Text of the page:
How to Create a Poll
Polls are useful when you only have one question to ask respondents.
- Go to the Dashboard
- Click ‘+ New Project’/ ‘+ New Poll’ in the top right
- Choose to create a Poll
- Select a method of distribution: Email, Embed on Website, or Other
Note: You can change this later
- Name your Poll
- Insert your answer options
Tip: If you click and drag the answer number you can re-order them. Changes are not permanent until you click save.
You are able to attach images to the question and answer fields. To do this, simply click the image icon and select an image from your library.
You will find your images listed beneath the field they’re attached to. To remove them, click the corresponding ‘X’.
Allow multiple Answer Selections
To allow respondents to select more than one answers in the Poll, tick the ‘Allow Multiple Selections’ box beneath your listed answer options.
Adding More Answer Options
To insert additional answer fields, click ‘Add More Answers’ beneath your current answer options.
Adding an ‘Other’ Answer Option
This option allows respondents to insert their own answer into a text box, rather than selecting one of the options provided. Tick the ‘Include an “Other, please specify” text box’ field, and provide a title or suggestion in the box provided.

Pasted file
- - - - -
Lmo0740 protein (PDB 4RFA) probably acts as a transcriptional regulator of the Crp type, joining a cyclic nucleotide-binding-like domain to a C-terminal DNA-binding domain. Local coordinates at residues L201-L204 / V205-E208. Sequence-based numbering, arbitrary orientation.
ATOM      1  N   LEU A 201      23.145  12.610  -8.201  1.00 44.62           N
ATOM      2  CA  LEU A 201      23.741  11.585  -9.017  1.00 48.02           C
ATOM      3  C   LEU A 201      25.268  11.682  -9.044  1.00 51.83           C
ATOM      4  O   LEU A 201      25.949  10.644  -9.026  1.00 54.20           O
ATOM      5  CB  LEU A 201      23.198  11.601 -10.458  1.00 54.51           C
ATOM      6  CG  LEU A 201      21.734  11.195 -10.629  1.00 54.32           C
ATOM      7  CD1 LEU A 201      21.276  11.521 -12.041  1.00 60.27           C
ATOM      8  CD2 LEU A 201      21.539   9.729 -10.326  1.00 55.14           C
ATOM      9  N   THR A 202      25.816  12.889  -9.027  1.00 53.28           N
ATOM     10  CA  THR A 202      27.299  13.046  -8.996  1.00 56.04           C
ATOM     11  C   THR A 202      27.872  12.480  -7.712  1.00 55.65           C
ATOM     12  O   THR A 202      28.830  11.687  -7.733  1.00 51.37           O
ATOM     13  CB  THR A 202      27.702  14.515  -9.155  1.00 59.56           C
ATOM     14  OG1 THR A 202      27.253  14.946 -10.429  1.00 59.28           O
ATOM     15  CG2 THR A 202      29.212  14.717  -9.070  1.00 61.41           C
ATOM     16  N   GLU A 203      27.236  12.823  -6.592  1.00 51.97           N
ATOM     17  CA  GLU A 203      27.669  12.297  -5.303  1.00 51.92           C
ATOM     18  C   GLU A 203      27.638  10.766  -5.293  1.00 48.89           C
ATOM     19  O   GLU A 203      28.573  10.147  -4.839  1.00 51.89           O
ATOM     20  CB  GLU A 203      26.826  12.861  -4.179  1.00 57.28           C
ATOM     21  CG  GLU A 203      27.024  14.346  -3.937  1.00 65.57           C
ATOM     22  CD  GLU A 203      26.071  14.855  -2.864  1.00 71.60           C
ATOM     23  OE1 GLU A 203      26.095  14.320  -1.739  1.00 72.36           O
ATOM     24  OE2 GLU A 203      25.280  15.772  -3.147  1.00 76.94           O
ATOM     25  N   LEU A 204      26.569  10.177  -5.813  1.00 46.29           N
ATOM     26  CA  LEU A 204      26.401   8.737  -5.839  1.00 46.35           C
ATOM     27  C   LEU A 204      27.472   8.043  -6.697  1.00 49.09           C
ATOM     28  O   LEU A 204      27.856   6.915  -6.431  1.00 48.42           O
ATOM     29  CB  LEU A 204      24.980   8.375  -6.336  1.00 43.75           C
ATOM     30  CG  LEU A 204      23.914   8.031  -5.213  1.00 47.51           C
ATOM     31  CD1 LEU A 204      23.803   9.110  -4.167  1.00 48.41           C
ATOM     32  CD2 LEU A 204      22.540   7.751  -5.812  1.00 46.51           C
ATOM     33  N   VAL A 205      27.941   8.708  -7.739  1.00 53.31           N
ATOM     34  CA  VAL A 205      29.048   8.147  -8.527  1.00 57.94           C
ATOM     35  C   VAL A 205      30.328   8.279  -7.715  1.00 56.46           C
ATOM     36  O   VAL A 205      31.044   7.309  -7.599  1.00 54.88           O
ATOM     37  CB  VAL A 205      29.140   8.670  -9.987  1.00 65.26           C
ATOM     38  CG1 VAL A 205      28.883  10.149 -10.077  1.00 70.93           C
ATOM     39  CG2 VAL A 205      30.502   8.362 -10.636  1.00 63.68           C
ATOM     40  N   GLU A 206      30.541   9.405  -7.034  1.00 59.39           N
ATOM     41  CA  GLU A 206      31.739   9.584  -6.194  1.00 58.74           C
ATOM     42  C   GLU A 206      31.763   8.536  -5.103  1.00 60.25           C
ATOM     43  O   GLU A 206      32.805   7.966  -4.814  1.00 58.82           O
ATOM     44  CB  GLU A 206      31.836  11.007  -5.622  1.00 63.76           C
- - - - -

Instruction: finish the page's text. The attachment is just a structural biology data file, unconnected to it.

Deleting Answer Options
Click the corresponding ‘X’ for that answer option.
Randomizing the Answer Order
To change answer order for each respondent, tick the ‘Randomize Answer Order’ box.
Common Poll Writing Mistakes
Using overlapping ranges: E.g. 20-30, 30-40. Instead use 20-29, 30-39 and so on.
Providing to many answer choices. The more options you provide the more responses you will need for the results for a valid representation of your target population.
Combining questions. If your question contains the word OR then think carefully, are you really asking two different questions?
Forgetting to include a ‘Don't Know’ or ‘Not Applicable’ answer
Using ambiguous wording. Avoid any words that are opened to interpretation and instead use commonly understood terms like "POOR, GOOD" or "MOSTLY, ALWAYS".